- Start somewhere. You may not feel particularly qualified or skilled in this area. Join the club. I began incorporating interactivity into my sermons about 15 years ago in Cricklewood. I didn’t have a model – although I had in mind some of my favourite comedians who I’d seen interact with their audiences. I do think, by the way, that all preachers and teachers should study the comedic arts. It’s not that we are trying to be comedians, but comedians learn how to read an audience, how to interact with them and how to do so with timing which helps get their point across. In any case, we have to start somewhere. I didn’t have training nor mentoring in this area. I simply started and learned from there. I encourage you, especially if you feel insecure about this, to bear in mind that the congregation is, at least most of the time, on your side! They will forgive you if you stretch yourself in this area. They will know it is hard, but they will appreciate your attempts to bring a freshness to the preaching which will help them as they learn from God’s word.
- Make the questions visible. I put the questions on screen and on a handout. It is challenging for a congregation to remember a question you have asked if they do not have it in front of them. This is especially true if you’re expecting people to work in small groups. We have people in congregations who are hard of hearing, dyslexic, do not speak English as their first language and have other challenges with words and language. Help them out by making the questions visible.
- Make the timing clear. If I’m breaking the congregation into groups for discussion, I give a clear time-limit. This will usually be between two and five minutes. The average is probably three minutes. Too short it and there is not enough time for meaningful discussion. Too long and the discussion will get off-track. I ensure that I do not get off track by setting a timer on my phone or putting a countdown timer on screen.
- Respond positively. You will occasionally get answers which are off-topic or plain bonkers! You don’t have to say, “That’s a great point.” to such answers. That would be insincere. Instead simply smile, say “Thank you”, and move on to the next person.
- Do not interrupt people unless they are being disruptive or giving a very long-winded answer. I have seen people try the interactive approach, but interrupt the congregants when they’ve only got halfway through what they’re saying. It’s not only rude, and discourages other people from commenting, but you also don’t get the benefit of their full answer.
- Ask open-ended questions. The best questions are usually ones that engage people’s imagination. For example, this last Sunday when preaching on Mark 4 and the calling of the first disciples, I asked the question, “What do you think the disciples understood Jesus to be calling them to when he called them to follow him?” That a longer question than I prefer to use, but I’m trying to help the congregation to engage their imagination. Not so much, “What did Jesus call them to”, but “What did they think they were being called to”. Avoid questions which have only one answer. Instead, ask questions which will reveal things.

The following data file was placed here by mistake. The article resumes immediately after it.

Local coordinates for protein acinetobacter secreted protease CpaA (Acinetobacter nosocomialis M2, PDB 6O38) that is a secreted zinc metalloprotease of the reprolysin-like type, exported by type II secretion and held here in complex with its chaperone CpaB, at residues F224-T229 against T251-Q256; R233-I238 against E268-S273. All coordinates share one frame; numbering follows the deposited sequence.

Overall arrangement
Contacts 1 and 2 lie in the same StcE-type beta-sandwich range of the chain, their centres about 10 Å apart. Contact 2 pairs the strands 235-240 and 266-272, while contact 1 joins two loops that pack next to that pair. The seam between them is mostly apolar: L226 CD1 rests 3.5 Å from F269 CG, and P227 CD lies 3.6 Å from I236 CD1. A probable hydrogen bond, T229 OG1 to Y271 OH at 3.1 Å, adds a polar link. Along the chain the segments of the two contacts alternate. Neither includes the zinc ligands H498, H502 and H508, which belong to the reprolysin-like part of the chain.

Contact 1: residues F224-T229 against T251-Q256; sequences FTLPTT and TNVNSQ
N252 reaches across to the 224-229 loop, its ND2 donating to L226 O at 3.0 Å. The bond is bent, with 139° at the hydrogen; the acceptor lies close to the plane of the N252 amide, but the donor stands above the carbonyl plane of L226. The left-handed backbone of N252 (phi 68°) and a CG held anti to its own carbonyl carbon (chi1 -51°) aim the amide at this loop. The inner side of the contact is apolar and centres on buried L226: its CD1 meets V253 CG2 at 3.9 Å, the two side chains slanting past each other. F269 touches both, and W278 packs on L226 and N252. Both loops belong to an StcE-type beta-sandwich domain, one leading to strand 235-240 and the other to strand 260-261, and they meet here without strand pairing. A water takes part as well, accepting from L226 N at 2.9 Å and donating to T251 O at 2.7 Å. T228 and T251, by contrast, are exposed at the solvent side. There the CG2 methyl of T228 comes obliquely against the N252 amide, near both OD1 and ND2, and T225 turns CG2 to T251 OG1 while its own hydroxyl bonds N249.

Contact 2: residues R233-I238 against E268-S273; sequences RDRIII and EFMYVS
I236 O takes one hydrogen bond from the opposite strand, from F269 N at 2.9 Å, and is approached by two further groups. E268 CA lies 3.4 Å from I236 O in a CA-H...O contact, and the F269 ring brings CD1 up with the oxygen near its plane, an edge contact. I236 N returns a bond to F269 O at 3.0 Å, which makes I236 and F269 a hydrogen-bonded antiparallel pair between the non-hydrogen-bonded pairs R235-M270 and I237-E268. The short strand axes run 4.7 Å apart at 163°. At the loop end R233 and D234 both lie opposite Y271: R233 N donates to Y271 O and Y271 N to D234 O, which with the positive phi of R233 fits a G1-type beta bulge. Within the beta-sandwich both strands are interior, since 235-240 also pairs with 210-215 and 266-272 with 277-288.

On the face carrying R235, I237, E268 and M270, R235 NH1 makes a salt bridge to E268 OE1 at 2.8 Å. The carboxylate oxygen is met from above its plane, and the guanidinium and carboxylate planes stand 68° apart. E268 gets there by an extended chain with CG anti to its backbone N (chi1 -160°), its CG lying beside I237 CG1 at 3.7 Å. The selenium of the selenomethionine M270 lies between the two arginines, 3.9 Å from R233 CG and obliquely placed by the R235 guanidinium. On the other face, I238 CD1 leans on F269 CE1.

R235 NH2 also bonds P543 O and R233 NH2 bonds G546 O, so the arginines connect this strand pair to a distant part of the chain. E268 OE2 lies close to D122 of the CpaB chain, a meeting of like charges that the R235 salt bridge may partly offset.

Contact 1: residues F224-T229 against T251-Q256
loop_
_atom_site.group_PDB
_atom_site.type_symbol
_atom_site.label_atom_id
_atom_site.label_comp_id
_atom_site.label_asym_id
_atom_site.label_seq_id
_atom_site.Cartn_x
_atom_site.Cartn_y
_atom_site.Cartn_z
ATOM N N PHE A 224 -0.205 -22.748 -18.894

- Work very hard on getting your questions right. The most important part of this whole enterprise is to craft engaging, stimulating and meaningful questions. The point of the question might seem obvious to you. But it may not to the congregation. Try to imagine yourself receiving the question and ask yourself if you would be clear about what you are being asked. It’s happened on more than one occasion that I have asked a question and observed the congregation looking back at me with frowns on their faces. Two weeks ago I asked a question in a sermon. Barry Edwards put up his hand and asked what I meant. I was so embarrassed! But he was right. In that moment I realised that there was an ambivalence about the question. I rephrased it with a clearer point, Barry was satisfied and so were the congregation. “Thank you, Barry.” You won’t get all your questions right. That’s just the way it is. But, work hard on your questions.
Questions are not the only way of creating an interactive sermon. But I focused on questions today because, especially if you are not familiar with this approach, it is the easiest way to get into delivering interactive sermons. You can do all kinds of things with props, games, impromptu skits, flip charts, post-it notes and much more. Perhaps we will go on to those another day. But if you master the use of questions, you will have mastered the most significant of all interactive sermon tools.
What I’d like to know today is:
“What do you think is the best way to conduct interactive sermons which contribute healthily to the spiritual education of a congregation?”
Please add your comments on this week’s topic. We learn best when we learn in community.
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“Worship the LORD with gladness; come before him with joyful songs.” (Psalms 100:2 NIV11)
God bless, Malcolm
PS: You might also be interested in my book: “An elephant’s swimming pool”, a devotional look at the Gospel of John